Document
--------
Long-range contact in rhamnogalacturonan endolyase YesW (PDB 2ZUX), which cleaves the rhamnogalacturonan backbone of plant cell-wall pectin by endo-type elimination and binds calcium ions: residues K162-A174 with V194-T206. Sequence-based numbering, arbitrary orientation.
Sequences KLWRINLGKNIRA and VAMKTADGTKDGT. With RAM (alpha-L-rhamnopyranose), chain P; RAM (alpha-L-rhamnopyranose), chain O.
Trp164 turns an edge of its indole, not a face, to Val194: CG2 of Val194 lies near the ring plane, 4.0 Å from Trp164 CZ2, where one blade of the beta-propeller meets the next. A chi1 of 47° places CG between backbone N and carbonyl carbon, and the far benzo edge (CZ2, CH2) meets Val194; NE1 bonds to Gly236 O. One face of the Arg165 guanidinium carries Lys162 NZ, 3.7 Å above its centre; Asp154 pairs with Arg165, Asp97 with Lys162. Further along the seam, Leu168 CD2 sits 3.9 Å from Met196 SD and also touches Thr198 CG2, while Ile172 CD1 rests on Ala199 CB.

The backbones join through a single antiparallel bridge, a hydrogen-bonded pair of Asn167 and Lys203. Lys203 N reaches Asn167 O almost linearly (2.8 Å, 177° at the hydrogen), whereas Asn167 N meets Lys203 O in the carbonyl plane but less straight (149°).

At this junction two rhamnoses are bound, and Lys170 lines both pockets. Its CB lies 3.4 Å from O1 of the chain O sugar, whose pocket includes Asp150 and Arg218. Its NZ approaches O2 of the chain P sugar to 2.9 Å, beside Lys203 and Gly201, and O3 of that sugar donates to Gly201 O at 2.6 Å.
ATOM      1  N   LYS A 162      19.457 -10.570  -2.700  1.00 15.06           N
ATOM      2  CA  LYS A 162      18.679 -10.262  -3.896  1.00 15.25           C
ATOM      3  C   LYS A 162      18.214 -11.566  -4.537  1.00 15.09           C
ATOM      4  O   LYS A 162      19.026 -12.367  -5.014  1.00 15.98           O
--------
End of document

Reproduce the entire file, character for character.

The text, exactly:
Long-range contact in rhamnogalacturonan endolyase YesW (PDB 2ZUX), which cleaves the rhamnogalacturonan backbone of plant cell-wall pectin by endo-type elimination and binds calcium ions: residues K162-A174 with V194-T206. Sequence-based numbering, arbitrary orientation.
Sequences KLWRINLGKNIRA and VAMKTADGTKDGT. With RAM (alpha-L-rhamnopyranose), chain P; RAM (alpha-L-rhamnopyranose), chain O.
Trp164 turns an edge of its indole, not a face, to Val194: CG2 of Val194 lies near the ring plane, 4.0 Å from Trp164 CZ2, where one blade of the beta-propeller meets the next. A chi1 of 47° places CG between backbone N and carbonyl carbon, and the far benzo edge (CZ2, CH2) meets Val194; NE1 bonds to Gly236 O. One face of the Arg165 guanidinium carries Lys162 NZ, 3.7 Å above its centre; Asp154 pairs with Arg165, Asp97 with Lys162. Further along the seam, Leu168 CD2 sits 3.9 Å from Met196 SD and also touches Thr198 CG2, while Ile172 CD1 rests on Ala199 CB.

The backbones join through a single antiparallel bridge, a hydrogen-bonded pair of Asn167 and Lys203. Lys203 N reaches Asn167 O almost linearly (2.8 Å, 177° at the hydrogen), whereas Asn167 N meets Lys203 O in the carbonyl plane but less straight (149°).

At this junction two rhamnoses are bound, and Lys170 lines both pockets. Its CB lies 3.4 Å from O1 of the chain O sugar, whose pocket includes Asp150 and Arg218. Its NZ approaches O2 of the chain P sugar to 2.9 Å, beside Lys203 and Gly201, and O3 of that sugar donates to Gly201 O at 2.6 Å.
ATOM      1  N   LYS A 162      19.457 -10.570  -2.700  1.00 15.06           N
ATOM      2  CA  LYS A 162      18.679 -10.262  -3.896  1.00 15.25           C
ATOM      3  C   LYS A 162      18.214 -11.566  -4.537  1.00 15.09           C
ATOM      4  O   LYS A 162      19.026 -12.367  -5.014  1.00 15.98           O